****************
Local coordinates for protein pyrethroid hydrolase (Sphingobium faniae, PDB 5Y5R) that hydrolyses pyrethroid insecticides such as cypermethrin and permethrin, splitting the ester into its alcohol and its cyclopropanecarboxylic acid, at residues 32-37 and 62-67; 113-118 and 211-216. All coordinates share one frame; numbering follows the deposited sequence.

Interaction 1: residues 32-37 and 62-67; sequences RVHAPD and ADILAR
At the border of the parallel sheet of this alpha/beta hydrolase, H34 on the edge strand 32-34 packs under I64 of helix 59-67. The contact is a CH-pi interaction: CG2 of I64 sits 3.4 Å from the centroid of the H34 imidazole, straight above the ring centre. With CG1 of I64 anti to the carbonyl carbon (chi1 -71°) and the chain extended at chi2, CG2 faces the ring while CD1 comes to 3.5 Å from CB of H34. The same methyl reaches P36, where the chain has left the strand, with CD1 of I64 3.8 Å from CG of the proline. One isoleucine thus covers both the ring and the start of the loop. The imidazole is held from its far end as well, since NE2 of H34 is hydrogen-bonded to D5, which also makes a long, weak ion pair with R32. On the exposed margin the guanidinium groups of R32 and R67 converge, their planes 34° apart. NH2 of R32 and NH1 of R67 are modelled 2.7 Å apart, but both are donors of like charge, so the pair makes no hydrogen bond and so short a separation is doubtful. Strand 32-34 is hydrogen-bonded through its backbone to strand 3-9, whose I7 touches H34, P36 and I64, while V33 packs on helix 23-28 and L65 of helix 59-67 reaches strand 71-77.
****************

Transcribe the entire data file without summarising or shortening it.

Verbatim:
Local coordinates for protein pyrethroid hydrolase (Sphingobium faniae, PDB 5Y5R) that hydrolyses pyrethroid insecticides such as cypermethrin and permethrin, splitting the ester into its alcohol and its cyclopropanecarboxylic acid, at residues 32-37 and 62-67; 113-118 and 211-216. All coordinates share one frame; numbering follows the deposited sequence.

Interaction 1: residues 32-37 and 62-67; sequences RVHAPD and ADILAR
At the border of the parallel sheet of this alpha/beta hydrolase, H34 on the edge strand 32-34 packs under I64 of helix 59-67. The contact is a CH-pi interaction: CG2 of I64 sits 3.4 Å from the centroid of the H34 imidazole, straight above the ring centre. With CG1 of I64 anti to the carbonyl carbon (chi1 -71°) and the chain extended at chi2, CG2 faces the ring while CD1 comes to 3.5 Å from CB of H34. The same methyl reaches P36, where the chain has left the strand, with CD1 of I64 3.8 Å from CG of the proline. One isoleucine thus covers both the ring and the start of the loop. The imidazole is held from its far end as well, since NE2 of H34 is hydrogen-bonded to D5, which also makes a long, weak ion pair with R32. On the exposed margin the guanidinium groups of R32 and R67 converge, their planes 34° apart. NH2 of R32 and NH1 of R67 are modelled 2.7 Å apart, but both are donors of like charge, so the pair makes no hydrogen bond and so short a separation is doubtful. Strand 32-34 is hydrogen-bonded through its backbone to strand 3-9, whose I7 touches H34, P36 and I64, while V33 packs on helix 23-28 and L65 of helix 59-67 reaches strand 71-77.